Enjoying the dancing and festivities at her parents' Christmas party young Clara (Vanessa Sharp) is both excited and unnerved at the arrival of her godfather, Herr Drosselmeier (Hugh Bigney), the sprightly if slightly sinister inventor of weird and wonderful toys. To Clara's delight Drosselmeier presents her with a wooden Nutcracker doll. He enchants her with the tale of how it was once a handsome prince now under a spell. Unfortunately Clara's bratty brother Fritz (Russell Burnett), breaks the Nutcracker's jaw. That night Clara dreams her beloved Nutcracker comes to life as a handsome prince (Wade Walthall) to do battle with the terrible Mouse King and his army of mice. Thereafter the Nutcracker Prince leads Clara on a magical journey behind her Christmas tree to the enchanted Candy Kingdom.
Much like the later adaptation of George Ballanchine's Nutcracker (1993) with Macaulay Culkin, Nutcracker: The Motion Picture captures a specific production of the Tchaikovsky ballet on film. In this instance a version first staged by the Pacific Northwest Ballet Company in 1983. A huge critical and popular success on the stage, the PNBC version was re-staged in Seattle on an annual basis until 2015 when the company opted to stage Ballanchine's version instead. Kent Stowell's production had the distinction of costume and set designs by legendary children's writer and illustrator Maurice Sendak of Where the Wild Things Are fame. Ironically Sendak was no fan of E.T.A. Hoffmann's original story and insisted on refashioning the plot into something more compelling at least on a psychological level.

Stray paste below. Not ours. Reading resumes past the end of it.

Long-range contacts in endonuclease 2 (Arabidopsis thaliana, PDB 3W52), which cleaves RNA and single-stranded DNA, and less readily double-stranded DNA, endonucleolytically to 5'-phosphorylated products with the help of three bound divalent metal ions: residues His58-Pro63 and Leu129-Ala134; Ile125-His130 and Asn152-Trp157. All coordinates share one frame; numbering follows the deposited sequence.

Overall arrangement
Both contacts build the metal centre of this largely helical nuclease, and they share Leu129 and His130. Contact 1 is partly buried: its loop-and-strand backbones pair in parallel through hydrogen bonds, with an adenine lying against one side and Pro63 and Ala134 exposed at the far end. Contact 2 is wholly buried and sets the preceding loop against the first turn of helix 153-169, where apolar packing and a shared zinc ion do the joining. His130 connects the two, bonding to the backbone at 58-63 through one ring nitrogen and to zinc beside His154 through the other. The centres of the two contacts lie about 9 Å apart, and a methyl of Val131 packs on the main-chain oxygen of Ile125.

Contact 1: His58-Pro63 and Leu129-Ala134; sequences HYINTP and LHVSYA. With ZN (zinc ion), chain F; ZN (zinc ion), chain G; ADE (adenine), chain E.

After watching a performance of the PNBC ballet with his wife and daughter Carroll Ballard was inspired to adapt the Stowell-Sendak production as a feature film. Ballard had form as a maker of fine family films, e.g. The Black Stallion (1979), Never Cry Wolf (1983) and later Fly Away Home (1996), but Nutcracker: The Motion Picture drew criticism from ballet purists over his editing and failed to engage a mass audience. Which was perhaps inevitable given ballet films are traditionally a niche genre. Nonetheless Ballard's film is beautiful to behold. Sumptuous photography combined with Sendak's evocative designs conjures a charming and vivid storybook world though the film treads a fine line between candy-coloured whimsy and more nightmarish psychological fable reminiscent of the subversive fairytales of Angela Carter whose work reached the screen in The Company of Wolves (1984). Specifically the prepubescent heroine's simultaneous repulsion and erotic fascination with the creepy yet beguiling Herr Drosselmeier. Interestingly Ballard claimed he wanted to soften the latter away from a 'dirty old man' into a more sympathetic figure. Yet one can't help but squirm uncomfortably at each close-up when Drosselmeier leers longingly at Clara whose name was altered from the original Marie for some reason. It is implied throughout Drosselmeier aims to either seduce Clara - who, according to her own narration performed by Julie Harris, is both scared and excited – or else entrap her in a world of her own girlish fantasies as some sort of twisted 'punishment' for inflaming yet spurning his desires.
At heart The Nutcracker is a prepubescent girl's fantasy. Entranced by a world of grownup romance and impatient to come of age, Clara envisions herself in a dream realm where a handsome prince and powerful sorcerer duel for her affections. Fortunately for the more romantic sequences twelve-year old dancer Vanessa Sharp morphs into full-blown womanly ballerina Patricia Barker. Sendak's set designs expand the core concept of worlds within worlds. The entire film takes place on stage seemingly animated by Drosselmeier as a means to intrude on Clara's dream. Told you he was creepy. Yet the characters also repeatedly peer into doll's houses where toys come to life or delve into dream realms to interact with denizens of the next layer or reality. It goes without saying that the dancing is excellent throughout and Sendak's remarkable transforming sets yield some impressively surreal set-pieces (famed stop-motion animator Henry Selick directed second unit). If Ballard's film does not transcend its stage origins it does its job as a lasting record of one of the great American ballet productions.